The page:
Vets in South Africa operated on 11-month-old Roccy after the young animal developed cataracts following a brutal attack last year.
Roccy's owner Yvonne Gioa said the unusual operation had given the calf a chance of living a normal life in the wild after allowing it to once again see.
Life-changing: Vets in South Africa operated on 11-month-old Roccy after the young rhino developed cataracts following a brutal attack last year
Concerned: Owner Yvonne Gioia looks on anxiously as Roccy undergoes the surgery. The young rhino was only three months old when his mother was attacked and killed by poachers and he was seriously injured
The wildlife lover, who runs the private Elandela reserve in South Africa's Mpumalanga province, said: 'Roccy was only three months old when his mother was attacked by poachers last June.
'They broke into the reserve early one Sunday morning and shot his mother before attacking Roccy too and leaving him with a terribly wounded head.
'When we got to the scene the mother was dead and her horns had been hacked off.'
She added: 'Since then we have had to nurse Roccy ourselves and raise him by hand.
'It quickly became obvious that he wasn't able to see properly - sometimes he would bang into rocks and he wasn't able to find his milk bottle without help.
'The vets said he had cataracts which were probably caused by the change in his condition after the attack.
Kind: The £2,500 operation on Roccy was funded by donations from guests at the luxury Elandela lodge
Fixing the damage: Roccy had developed cataracts after the attack. He was sedated before spending more than two hours under the knife
'We were worried as we want to get him back into the wild once he's old enough and with such poor eyesight he would never cope.
'But luckily one of our local vets agreed to operate on him and he has since done a check up and declared the surgery a success.'
A team of reserve staff were drafted in last month to get Roccy out of his enclosure and onto the back of a truck to be driven for surgery.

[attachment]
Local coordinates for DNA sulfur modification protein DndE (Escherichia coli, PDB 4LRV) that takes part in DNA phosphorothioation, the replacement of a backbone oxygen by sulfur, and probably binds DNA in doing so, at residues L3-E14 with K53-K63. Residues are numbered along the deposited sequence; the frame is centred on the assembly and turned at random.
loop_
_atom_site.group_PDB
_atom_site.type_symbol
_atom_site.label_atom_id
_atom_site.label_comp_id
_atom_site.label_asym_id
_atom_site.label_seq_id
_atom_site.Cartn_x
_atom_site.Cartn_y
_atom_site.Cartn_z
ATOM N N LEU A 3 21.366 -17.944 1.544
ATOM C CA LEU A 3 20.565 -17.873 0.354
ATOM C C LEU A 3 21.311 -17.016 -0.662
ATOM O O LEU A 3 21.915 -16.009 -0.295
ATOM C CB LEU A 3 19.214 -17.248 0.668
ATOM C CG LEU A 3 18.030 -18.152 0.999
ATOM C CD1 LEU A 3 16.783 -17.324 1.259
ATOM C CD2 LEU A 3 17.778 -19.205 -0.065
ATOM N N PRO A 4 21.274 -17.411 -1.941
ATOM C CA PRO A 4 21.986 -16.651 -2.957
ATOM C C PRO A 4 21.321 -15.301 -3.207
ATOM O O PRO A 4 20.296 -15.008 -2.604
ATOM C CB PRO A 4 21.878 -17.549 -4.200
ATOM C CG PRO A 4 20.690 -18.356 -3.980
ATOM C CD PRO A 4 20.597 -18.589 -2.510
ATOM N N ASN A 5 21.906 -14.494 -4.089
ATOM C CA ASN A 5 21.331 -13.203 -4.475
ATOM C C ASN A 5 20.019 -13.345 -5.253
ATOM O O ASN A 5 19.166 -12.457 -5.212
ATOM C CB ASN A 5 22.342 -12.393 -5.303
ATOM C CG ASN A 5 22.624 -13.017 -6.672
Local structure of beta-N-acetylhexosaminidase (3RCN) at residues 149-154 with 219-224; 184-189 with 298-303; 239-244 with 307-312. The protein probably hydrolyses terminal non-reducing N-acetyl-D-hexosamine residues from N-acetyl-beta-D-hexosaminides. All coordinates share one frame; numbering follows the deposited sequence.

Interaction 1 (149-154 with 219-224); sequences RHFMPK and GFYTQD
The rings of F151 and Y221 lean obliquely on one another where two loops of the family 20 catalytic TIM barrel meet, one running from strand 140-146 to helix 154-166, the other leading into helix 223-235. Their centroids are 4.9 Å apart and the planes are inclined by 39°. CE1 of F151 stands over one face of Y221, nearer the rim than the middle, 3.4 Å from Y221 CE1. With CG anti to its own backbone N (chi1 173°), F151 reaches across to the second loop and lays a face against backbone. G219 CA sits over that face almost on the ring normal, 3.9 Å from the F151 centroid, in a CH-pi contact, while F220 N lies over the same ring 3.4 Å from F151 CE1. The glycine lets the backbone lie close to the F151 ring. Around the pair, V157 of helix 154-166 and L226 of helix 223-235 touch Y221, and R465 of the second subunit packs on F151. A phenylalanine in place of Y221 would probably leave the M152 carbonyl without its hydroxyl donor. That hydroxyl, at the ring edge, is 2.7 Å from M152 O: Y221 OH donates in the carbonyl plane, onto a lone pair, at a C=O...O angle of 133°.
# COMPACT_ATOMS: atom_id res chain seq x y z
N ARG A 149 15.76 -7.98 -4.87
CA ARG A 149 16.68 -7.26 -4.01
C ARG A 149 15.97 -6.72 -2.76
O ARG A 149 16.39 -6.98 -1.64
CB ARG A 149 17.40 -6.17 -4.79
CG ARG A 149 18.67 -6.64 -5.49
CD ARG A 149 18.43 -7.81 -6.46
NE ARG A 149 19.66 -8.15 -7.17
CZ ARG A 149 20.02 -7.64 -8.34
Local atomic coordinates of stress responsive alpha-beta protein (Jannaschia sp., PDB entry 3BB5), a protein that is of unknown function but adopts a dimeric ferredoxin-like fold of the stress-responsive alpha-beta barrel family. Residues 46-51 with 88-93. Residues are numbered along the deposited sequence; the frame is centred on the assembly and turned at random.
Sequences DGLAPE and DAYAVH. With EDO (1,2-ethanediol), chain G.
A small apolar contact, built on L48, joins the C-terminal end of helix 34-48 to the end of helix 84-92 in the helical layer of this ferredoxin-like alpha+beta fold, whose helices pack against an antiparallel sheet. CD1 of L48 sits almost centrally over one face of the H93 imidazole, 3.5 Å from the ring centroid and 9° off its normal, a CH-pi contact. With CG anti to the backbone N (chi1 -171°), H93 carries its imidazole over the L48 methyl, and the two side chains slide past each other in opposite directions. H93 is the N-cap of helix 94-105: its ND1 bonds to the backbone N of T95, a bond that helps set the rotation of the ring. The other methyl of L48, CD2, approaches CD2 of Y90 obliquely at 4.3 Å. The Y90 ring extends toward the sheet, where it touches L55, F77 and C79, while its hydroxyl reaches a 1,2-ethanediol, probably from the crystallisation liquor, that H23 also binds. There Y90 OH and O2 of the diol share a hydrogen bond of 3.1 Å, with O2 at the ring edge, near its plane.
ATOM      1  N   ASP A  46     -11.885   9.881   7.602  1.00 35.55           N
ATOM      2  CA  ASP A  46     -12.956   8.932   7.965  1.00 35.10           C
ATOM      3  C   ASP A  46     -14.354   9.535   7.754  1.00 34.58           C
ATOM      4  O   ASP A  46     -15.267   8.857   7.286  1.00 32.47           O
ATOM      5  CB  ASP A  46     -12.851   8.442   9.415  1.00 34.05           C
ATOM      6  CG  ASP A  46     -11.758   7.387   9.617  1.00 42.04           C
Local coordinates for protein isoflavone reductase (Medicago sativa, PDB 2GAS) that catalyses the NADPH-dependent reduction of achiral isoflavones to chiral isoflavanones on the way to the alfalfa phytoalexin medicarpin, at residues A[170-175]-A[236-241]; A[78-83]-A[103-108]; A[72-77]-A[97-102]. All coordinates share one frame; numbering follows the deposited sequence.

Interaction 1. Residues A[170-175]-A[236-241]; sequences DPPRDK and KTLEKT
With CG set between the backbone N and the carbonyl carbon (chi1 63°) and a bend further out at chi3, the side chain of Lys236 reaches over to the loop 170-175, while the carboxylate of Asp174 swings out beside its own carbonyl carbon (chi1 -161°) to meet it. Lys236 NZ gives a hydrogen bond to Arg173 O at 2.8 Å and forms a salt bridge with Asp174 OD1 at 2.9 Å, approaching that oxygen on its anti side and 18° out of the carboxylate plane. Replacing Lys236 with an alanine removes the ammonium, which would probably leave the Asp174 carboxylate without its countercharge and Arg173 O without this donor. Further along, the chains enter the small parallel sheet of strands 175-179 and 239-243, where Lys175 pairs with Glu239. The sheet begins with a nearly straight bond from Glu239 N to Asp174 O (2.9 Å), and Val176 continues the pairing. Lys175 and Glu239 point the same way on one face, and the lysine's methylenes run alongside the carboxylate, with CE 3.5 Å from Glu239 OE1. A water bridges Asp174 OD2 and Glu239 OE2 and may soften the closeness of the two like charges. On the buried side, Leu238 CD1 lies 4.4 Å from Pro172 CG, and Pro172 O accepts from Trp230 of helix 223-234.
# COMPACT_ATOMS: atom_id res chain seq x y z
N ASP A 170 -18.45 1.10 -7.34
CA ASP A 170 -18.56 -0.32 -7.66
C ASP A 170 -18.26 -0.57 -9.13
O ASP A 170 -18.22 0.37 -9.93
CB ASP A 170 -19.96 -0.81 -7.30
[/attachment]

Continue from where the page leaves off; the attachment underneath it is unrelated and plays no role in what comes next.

The orphaned rhino was sedated before spending more than two hours under the knife.
Specialist veterinary surgeon Anthony Goodhead was assisted by a team of nurses as he delicately removed Roccy's clouded lenses.
The animal was then transferred back to the reserve, which lies within South Africa's famous Kruger National Park.
Mrs Gioa said the £2,500 operation had been funded by donations from guests at the luxury Elandela lodge.
She said: 'It is an expensive procedure but our guests were so generous in giving donations to make it possible.
'Vets don't normally do operations like this on rhinos because of their size, so we were rather worried about how it would turn out.
'It took a few days for Roccy to get used to the change but the vet came to examine him and said everything went well.
'Roccy can now see up to 40 metres and has a much better sense of what is going on.'
She added: 'Rhinos need milk from their mothers for the first 18 months and only then can they start to be independent.
'We have recently taken in Clover, another rhino calf who was orphaned by poachers, and the two of them are living together.
Technical: Vets work on Roccy during the two-hour operation. Because they don't normally work on rhinos due to their size, they were worried how it might turn out
Good news: Roccy in the reserve with Clover, another orphaned rhino. The operation proved to be a huge success and Roccy can now see up to 40 metres
'We'll need to keep Roccy on site for another few months but now that his sight is restored we'll be able eventually to release him into the wild.
'It's a massive relief as after losing his mother things for him could have been so much worse.'
The death of Roccy's mother last year came amid a surge of rhino poaching in South Africa.
In recent years the black market value of rhino horn has soared, driven by demand for the substance in China and other Asian countries where it is used in traditional medicine.
Wildlife officials in South Africa have declared a crisis following the slaughter of 448 rhinos by poachers last year.
The army has been brought in to help protect the vulnerable animals from poachers inside the country's biggest game reserves.
But despite the measures more than 50 rhinos have already been killed this year by armed gangs who hack off their horns.